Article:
In the instant matter, the plaintiff alleges that "it was understood and intended by Plaintiff and the Defendant that the Plaintiff's efforts on behalf of the Defendant would occur wholly or principally within the United States." Compl. ¶ 6. Indeed, with the exception of the plaintiff's meeting with Ambassador Stewart at the American Embassy in Moldova, the plaintiff performed its alleged services (namely, meeting with various U.S. government officials) entirely in the United States. Accordingly, under Section 188, this gives rise to a presumption that District of Columbia law will govern.

D.C. courts also inquire independently into which jurisdiction has the greatest interest in the subject. See Stephen A. Goldberg Co., 170 F.3d at 194; see also District of Columbia Ins. Guar. Ass'n v. Blair, 565 A.2d 564, 568 (D.C. App. 1989); Kaiser-Georgetown Cmty. Health Plan, Inc. v. Stutsman, 491 A.2d 502, 509 (D.C. App. 1985). Certainly, both the District of Columbia and Moldova have an interest in the laws governing this subject, and the parties have not alleged that either jurisdiction has a greater interest than the other. In such cases, where the interests of both jurisdictions appear equally weighty, efficiency concerns tilt the balance in favor of applying the law of the forum state, presumably because the forum courts have more experience with their own law. See Stephen A. Goldberg Co., 170 F.3d at 195 (citing Kaiser-Georgetown, 491 A.2d at 509 n. 10). The court certainly has more experience with District of Columbia law than with the law of Moldova. In conclusion, and in the absence of any arguments by the parties to the contrary, the court holds that the contractual matters in this case are governed by D.C. law.

2. Breach of Contract Claim

"'A contract is a promise or set of promises for the breach of which the law gives a remedy, or the performance of which the law in some way recognizes as a duty.'" Henke v. Dep't of Commerce, 83 F.3d 1445, 1450 (D.C. Cir. 1996) (citing Restatement (Second) of Contracts (1979) § 1). "A contract has certain essential elements, to wit, competent parties, lawful subject matter, legal consideration, mutuality of assent and mutuality of obligation." Id. (citations omitted). For an enforceable contract to exist under D.C. law, there must be agreement as to all material terms and an intention of the parties to be bound. See Georgetown Entm't Corp. v. District of Columbia, 496 A.2d 587, 590 (D.C. 1985) (citing Edmund J. Flynn Co v. LaVay, 431 A.2d 543, 546-47 (D.C. 1981)). The contract "must be sufficiently definite as to its material terms (which include, e.g., subject matter, price, payment terms, quantity, quality, and duration) that the promises and performances to be rendered by each party are reasonably certain." Rosenthal v. Nat'l Produce Co., Inc., 573 A.2d 365, 370 (D.C. 1990) (citing J.D. CALAMARI & J.M. PERILLO, THE LAW OF CONTRACTS, § 2-13, at 43-44 & n. 17 (2d ed. 1977)). The party asserting the existence of an enforceable contract--in this case, the plaintiff--bears the burden of proof on the issue of contract formation. See Jack Baker, Inc. v. Office Space Dev., Inc., 664 A.2d 1236, 1238 (D.C. 1995) (citing Allied Sheet Metal Works, Inc. v. Kerby Saunders, Inc., 206 A.D.2d 166, 169 (N.Y. 1994)).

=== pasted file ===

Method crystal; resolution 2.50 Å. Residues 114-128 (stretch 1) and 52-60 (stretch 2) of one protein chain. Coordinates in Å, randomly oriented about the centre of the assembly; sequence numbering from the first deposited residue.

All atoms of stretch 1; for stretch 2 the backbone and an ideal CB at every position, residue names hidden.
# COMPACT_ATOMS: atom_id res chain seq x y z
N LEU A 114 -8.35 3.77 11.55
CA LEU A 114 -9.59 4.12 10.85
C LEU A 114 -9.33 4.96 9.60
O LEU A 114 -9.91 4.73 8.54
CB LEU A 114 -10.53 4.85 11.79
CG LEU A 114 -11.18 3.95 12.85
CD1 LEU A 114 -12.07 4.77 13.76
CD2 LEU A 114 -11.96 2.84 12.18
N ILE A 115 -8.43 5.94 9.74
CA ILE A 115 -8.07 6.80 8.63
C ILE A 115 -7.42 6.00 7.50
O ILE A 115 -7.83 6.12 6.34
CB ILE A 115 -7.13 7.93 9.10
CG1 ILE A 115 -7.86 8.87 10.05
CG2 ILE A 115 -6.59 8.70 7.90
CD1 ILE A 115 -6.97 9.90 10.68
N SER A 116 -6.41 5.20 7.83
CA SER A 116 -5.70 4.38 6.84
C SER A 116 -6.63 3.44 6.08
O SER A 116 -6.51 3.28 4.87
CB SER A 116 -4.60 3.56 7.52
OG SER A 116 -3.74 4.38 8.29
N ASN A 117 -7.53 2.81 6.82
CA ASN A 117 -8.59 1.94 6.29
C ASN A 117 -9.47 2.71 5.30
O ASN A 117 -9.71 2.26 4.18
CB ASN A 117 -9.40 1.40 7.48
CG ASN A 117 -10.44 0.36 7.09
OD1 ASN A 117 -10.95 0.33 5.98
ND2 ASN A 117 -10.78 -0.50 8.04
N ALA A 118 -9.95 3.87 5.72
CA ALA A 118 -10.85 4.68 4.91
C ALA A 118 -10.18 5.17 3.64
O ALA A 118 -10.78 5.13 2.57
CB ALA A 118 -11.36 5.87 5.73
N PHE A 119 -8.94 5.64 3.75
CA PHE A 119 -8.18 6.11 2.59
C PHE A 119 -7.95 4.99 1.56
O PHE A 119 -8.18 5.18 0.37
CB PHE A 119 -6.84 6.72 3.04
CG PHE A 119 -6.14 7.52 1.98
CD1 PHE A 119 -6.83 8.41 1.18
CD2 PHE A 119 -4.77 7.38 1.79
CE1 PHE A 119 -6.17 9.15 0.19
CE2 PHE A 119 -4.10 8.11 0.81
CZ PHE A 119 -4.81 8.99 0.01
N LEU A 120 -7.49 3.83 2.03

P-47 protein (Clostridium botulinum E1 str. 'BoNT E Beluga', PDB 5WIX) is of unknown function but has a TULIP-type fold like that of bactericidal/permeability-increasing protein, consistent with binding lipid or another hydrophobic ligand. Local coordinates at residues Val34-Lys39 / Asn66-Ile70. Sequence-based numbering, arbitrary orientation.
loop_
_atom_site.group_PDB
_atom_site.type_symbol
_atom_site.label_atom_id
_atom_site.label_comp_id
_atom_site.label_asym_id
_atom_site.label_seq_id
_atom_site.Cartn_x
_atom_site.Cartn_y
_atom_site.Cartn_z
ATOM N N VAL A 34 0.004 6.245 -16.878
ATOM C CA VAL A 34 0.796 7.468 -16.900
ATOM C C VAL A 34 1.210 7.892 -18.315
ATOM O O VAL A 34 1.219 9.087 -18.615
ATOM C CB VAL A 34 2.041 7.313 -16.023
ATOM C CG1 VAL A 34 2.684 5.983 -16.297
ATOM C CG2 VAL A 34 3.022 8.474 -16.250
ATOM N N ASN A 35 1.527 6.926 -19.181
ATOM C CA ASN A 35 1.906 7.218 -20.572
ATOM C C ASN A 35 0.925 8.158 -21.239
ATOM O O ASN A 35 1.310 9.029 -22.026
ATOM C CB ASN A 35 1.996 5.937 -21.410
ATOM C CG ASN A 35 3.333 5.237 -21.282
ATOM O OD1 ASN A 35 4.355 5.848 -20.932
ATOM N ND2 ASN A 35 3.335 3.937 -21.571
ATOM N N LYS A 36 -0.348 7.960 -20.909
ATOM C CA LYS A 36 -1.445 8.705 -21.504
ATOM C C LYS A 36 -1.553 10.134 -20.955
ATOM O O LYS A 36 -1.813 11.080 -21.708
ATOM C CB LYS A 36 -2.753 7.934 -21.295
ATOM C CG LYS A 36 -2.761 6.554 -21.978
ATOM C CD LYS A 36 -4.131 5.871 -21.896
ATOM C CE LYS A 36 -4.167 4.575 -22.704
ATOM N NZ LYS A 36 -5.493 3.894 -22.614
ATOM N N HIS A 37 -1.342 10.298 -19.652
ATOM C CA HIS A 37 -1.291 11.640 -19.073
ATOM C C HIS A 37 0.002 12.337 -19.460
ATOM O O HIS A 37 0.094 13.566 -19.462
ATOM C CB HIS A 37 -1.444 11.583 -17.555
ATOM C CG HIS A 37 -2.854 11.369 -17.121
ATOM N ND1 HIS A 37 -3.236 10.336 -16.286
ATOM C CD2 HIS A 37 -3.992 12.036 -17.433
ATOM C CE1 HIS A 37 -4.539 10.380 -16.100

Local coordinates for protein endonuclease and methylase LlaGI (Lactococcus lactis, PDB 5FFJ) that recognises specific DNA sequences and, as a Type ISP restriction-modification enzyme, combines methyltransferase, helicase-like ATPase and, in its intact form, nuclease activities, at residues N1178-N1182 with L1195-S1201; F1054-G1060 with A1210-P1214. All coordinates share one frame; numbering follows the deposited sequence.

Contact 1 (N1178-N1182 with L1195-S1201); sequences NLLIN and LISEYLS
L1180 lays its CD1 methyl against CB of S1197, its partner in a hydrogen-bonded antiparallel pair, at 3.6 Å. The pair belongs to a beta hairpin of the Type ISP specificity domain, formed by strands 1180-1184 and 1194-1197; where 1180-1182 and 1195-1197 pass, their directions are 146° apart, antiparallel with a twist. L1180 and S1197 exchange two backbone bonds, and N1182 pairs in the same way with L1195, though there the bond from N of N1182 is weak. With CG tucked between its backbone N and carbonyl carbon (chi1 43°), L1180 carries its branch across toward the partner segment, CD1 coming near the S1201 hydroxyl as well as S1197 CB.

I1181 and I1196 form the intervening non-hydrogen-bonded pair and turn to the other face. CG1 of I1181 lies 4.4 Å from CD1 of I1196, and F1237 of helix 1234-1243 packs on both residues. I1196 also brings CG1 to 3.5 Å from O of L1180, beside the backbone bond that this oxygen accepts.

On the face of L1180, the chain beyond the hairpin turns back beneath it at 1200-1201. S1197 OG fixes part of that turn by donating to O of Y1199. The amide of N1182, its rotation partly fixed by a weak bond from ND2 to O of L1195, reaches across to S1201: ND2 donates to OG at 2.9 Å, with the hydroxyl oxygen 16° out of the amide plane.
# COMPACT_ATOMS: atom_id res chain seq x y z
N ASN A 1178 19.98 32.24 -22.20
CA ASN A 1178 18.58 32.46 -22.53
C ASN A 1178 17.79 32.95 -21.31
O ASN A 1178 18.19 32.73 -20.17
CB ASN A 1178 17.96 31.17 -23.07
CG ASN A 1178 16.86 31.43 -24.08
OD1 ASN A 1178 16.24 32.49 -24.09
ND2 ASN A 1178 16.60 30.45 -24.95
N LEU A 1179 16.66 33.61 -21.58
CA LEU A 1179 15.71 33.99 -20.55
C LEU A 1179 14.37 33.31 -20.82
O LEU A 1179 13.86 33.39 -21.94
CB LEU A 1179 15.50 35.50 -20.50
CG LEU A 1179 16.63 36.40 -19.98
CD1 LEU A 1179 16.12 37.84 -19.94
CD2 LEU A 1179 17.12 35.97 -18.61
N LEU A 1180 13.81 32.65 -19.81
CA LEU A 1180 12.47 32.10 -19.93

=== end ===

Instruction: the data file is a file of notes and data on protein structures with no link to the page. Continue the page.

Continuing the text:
The defendant argues that no contract ever existed between the parties. See Mot. for Summ. J. at 8. According to the defendant, the undisputed material facts show that the key elements of contract formation--an offer, acceptance, a "meeting of the minds," definiteness of essential material terms, intent of the parties to be bound, and consideration--are lacking. See id. at 9. Indeed, the defendant states that "all VDDI received from the Prime Minister was a simple letter of introduction; lacking all essential elements it was not a contract." Id. at 10.